To assist in determining your “What do you want to do?” process, you may wish to utilize the two “Top 10” lists: Benefits a for-profit organization can receive by working with a nonprofit organization and Benefits a nonprofit organization can receive by working with a for-profit organization, provided earlier in this book, or preferably, review the complete lists of benefits which can be found in the Resource Center at http://www.bruceburtch.com. Now you have over 30 distinct benefits your organization may be able to receive in a cross-sector partnership and these will serve as a guide in determining which objectives would have the greatest positive impact on the needs, challenges or opportunities facing your organization. When developing your strongest case for what will work best for your organization, and in due course what will provide the best partnership opportunity, you need to select from these ideas or objectives your top three, and then very clearly, define and agree upon your number one objective.

By defining your top objectives, and especially by selecting one as your top objective, you significantly increase your potential for a successful project or campaign. If you try to address too many objectives you will weaken the energy, resources and talent, and potentially not accomplish any of your objectives.

Please visit http://www.bruceburtch.com for more information about cross-sector partnerships and Win-Win for the Greater Good.


Yes, you can achieve nearly 70 benefits through cross-sector partnerships

March 27, 2014

Part 12 from the Win-Win for the Greater Good series

As we discussed in the last blog, nonprofits can receive 31 distinct benefits by working in partnership with for-profit organizations, and the number keeps growing. And for-profit organizations can receive 38 distinct benefits in such cross-sector partnerships. Now that’s a heck of a lot of benefits, and far more than most people would ever imagine.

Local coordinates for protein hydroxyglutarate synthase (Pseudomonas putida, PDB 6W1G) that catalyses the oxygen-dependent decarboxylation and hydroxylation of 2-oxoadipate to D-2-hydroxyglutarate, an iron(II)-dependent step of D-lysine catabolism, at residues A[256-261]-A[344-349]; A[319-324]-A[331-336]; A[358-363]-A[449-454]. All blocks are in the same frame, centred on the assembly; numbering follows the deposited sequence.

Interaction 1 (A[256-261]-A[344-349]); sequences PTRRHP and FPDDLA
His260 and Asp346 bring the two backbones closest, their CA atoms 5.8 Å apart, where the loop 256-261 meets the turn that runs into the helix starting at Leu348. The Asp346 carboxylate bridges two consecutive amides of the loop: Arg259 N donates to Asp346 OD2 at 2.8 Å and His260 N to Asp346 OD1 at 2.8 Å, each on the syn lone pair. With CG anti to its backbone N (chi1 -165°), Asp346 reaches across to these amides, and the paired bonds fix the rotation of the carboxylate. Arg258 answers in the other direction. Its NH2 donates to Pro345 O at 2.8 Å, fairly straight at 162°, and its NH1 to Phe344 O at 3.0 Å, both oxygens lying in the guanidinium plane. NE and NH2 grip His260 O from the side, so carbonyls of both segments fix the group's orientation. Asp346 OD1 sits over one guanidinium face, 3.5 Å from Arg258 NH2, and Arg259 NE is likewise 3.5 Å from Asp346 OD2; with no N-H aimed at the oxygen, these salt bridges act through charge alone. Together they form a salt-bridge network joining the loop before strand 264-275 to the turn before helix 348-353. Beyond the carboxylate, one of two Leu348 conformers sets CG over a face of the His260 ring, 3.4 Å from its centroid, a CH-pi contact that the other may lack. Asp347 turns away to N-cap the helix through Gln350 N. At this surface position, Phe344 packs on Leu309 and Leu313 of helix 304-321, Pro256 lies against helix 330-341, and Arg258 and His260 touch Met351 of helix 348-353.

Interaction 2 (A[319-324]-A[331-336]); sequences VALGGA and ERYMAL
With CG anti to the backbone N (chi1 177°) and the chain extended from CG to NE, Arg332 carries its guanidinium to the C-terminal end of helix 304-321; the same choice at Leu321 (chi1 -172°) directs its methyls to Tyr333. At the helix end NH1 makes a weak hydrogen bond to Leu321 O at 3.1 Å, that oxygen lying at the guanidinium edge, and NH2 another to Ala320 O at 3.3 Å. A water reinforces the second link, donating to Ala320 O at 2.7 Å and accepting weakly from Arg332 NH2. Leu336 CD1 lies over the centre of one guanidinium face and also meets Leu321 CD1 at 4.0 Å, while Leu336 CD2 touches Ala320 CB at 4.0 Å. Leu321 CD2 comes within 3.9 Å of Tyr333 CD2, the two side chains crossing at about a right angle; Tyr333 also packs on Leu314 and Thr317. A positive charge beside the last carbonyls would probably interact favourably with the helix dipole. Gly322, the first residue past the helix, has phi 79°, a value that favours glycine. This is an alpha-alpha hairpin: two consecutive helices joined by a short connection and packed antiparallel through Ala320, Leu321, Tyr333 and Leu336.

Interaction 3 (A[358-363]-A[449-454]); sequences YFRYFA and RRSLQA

Let me list just the top 10 benefits here and the complete listing of all 69 benefits can be found in the free Resource Center at http://www.bruceburtch.com.

Top 10 benefits for-profit organizations receive from partnership with nonprofit organizations

Note: These are not in any particular order, other than increasing sales, which is nearly always noted as number one.

1) Increase sales of products or services
2) Increase employee engagement, job satisfaction and reduce turnover
3) Increase customer and brand loyalty
4) Attract the best employees through community involvement
5) Increase community goodwill by having your leadership and organization recognized for the good they create in society
6) Increase shareholder return
7) Reach new markets and new customer demographics
8) Increase employee skill development, team-building and leadership skills
9) Draw media attention and coverage for free
10) Attract new business partners and relationships

Nonprofits are right behind with the potential to have at least the 31 benefits – those we have discovered so far. Here are the top 10 benefits nonprofits can receive.

Top 10 Benefits Nonprofits Receive From Partnering With a For-Profit Organization

1) Increase funding
2) Connect to new business partners and strategic relationships
3) Receive pro bono services
4) Attract loaned executives
5) Attract in-kind donations (equipment, furniture, computers, software, etc.)
6) Provide professional development for employees
7) Attract new volunteers
8) Provide volunteer management
9) Increase media coverage and improve media relationships
10) Develop earned income opportunities

By The Way: Which Provides More Value: Money or Brains?

When considering a cross-sector partnership, not surprisingly, the first topic that seems to arise is money. How much should the nonprofit ask for or how much should the for-profit consider donating? While money usually enters the conversation at some point in a partnership discussion, it’s short-sighted to think that money is the only or even the best value to receive in a partnership. Quite simply: If you focus on money you may leave a lot of money/value/assets on the table, never to be seen again.

Karen Baker, California Secretary of Service and Volunteering, offers: “A million dollar value of brainpower is so much more helpful than a million dollars. I can find money. I look for talent and I mean top-shelf talent, which you can shop for when you’re shopping for public/private partnerships.”